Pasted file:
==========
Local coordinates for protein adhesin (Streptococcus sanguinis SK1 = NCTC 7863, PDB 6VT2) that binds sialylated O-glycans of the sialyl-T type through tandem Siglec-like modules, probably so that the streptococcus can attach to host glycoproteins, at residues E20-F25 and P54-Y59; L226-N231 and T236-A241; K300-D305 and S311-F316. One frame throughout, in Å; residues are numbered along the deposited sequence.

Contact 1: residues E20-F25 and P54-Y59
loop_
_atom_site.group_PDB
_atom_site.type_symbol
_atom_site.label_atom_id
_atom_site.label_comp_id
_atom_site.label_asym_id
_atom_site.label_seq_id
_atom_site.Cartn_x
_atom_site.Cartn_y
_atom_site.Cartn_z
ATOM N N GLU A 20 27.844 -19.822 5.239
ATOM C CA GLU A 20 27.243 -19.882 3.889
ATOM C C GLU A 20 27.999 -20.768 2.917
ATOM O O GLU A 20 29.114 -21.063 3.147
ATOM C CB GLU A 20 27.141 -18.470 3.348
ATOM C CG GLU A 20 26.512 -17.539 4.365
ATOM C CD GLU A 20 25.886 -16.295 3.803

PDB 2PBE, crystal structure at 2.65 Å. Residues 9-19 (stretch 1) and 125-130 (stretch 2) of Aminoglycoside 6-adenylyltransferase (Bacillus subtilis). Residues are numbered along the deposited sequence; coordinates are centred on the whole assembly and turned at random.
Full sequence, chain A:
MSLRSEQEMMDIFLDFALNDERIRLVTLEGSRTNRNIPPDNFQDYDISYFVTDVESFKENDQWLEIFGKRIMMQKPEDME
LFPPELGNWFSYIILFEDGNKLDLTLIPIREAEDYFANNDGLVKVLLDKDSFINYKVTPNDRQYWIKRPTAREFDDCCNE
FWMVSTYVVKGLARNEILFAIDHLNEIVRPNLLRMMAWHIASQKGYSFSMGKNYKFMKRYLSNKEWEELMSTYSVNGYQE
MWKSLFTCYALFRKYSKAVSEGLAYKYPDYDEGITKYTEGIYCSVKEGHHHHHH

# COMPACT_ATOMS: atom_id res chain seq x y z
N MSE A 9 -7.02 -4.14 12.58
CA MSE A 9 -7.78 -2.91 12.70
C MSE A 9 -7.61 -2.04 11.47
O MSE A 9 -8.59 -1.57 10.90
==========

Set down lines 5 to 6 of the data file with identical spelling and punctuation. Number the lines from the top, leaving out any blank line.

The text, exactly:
_atom_site.type_symbol
_atom_site.label_atom_id